Nagasaki Chinatown.
A clock in the Atomic Bomb Museum which forever displays the time of the devastating explosion over Nagasaki.
Local sailing trip to Gunkanjima, one of Nagasaki’s over 500 abandoned islands. The place is an eerie ghost town.
Huis Ten Bosch, a rather odd Dutch theme park with its own cute marina near Nagasaki.




From Kasasa to Nomozaki

From the Kasasa Ebisu hotel we sailed to Akune and spent the night there. From Akune, we sailed to Nomozaki and again spent the night there. We have been told that night-time sailing along the Kyushu coast is a bad idea due to the amount of fishing and commercial vessels in the area. However, the amount of vessels hasn’t really been a problem for us so far, as we have experienced many more boats at night in sea areas around Hong Kong, Vietnam, Singapore and the Philippines and are quite used to evading them even in total darkness. What could be more of an issue is the amount of fish farms in this area, as they are difficult if not impossible to detect in the dark. Mostly though, we have just been quite pleased to have been able to moor somewhere, make dinner with a normal pot and pan as opposed to our pressure cooker and then have a good night’s sleep. Well…at least a night’s sleep, because naturally it isn’t always a good sleep due to the wake from fishing boats driving in and out of the working ports at night and also due to the tidal changes that are always worrisome when you are moored onto a hard – and sometimes very uneven – concrete wall filled with barnacles and other protruding bits.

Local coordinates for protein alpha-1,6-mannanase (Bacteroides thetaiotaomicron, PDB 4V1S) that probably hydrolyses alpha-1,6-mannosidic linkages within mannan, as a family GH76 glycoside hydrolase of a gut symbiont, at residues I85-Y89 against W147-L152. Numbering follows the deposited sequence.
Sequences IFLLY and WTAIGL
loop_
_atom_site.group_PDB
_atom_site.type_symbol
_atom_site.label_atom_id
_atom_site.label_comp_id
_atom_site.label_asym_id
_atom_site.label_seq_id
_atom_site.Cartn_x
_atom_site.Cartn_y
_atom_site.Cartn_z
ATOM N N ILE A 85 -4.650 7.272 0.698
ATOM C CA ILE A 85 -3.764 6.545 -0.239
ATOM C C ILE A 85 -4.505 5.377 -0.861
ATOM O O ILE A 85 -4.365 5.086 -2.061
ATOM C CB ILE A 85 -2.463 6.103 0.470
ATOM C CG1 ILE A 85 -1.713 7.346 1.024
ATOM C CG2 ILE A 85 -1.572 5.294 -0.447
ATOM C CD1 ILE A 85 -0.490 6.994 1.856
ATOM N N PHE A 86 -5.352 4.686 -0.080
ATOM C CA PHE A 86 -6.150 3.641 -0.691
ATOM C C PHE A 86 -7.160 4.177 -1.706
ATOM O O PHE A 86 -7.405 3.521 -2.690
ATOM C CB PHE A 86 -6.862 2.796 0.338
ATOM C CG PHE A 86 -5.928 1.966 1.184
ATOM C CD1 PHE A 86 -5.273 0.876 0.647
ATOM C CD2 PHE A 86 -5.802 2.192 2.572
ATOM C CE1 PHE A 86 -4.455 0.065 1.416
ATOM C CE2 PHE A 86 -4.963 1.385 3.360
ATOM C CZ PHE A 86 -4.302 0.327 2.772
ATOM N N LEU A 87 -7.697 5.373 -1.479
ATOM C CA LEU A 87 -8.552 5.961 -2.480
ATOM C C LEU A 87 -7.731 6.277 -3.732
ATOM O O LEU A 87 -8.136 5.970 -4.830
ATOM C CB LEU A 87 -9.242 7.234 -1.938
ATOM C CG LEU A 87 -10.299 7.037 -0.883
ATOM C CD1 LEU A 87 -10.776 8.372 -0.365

The journey from Kasasa to Akune was unforgettable. We had a visit from a pod of 20-30 dolphins who swam and played around our boat for close to an hour. We have seen dolphins around our boat before (this year we saw them on the leg between Hong Kong and Subic Bay in the Philippines, and then along the coast of the Philippines, but haven’t seen any since), but never so many, so playful and for so long. It was a great show, and a great feeling to witness it from one’s own boat – it ticked one item off of everyone’s bucket list!